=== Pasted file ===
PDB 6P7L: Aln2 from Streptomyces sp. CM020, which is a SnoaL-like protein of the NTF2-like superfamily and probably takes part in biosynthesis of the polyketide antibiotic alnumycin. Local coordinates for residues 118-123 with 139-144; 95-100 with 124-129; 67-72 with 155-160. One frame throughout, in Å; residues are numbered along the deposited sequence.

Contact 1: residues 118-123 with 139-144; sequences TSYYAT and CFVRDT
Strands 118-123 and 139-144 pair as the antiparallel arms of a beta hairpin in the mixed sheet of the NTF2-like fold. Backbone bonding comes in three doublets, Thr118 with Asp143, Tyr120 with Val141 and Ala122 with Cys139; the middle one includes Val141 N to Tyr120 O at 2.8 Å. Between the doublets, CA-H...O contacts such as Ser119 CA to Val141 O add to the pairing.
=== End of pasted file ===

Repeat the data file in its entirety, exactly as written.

PDB 6P7L: Aln2 from Streptomyces sp. CM020, which is a SnoaL-like protein of the NTF2-like superfamily and probably takes part in biosynthesis of the polyketide antibiotic alnumycin. Local coordinates for residues 118-123 with 139-144; 95-100 with 124-129; 67-72 with 155-160. One frame throughout, in Å; residues are numbered along the deposited sequence.

Contact 1: residues 118-123 with 139-144; sequences TSYYAT and CFVRDT
Strands 118-123 and 139-144 pair as the antiparallel arms of a beta hairpin in the mixed sheet of the NTF2-like fold. Backbone bonding comes in three doublets, Thr118 with Asp143, Tyr120 with Val141 and Ala122 with Cys139; the middle one includes Val141 N to Tyr120 O at 2.8 Å. Between the doublets, CA-H...O contacts such as Ser119 CA to Val141 O add to the pairing.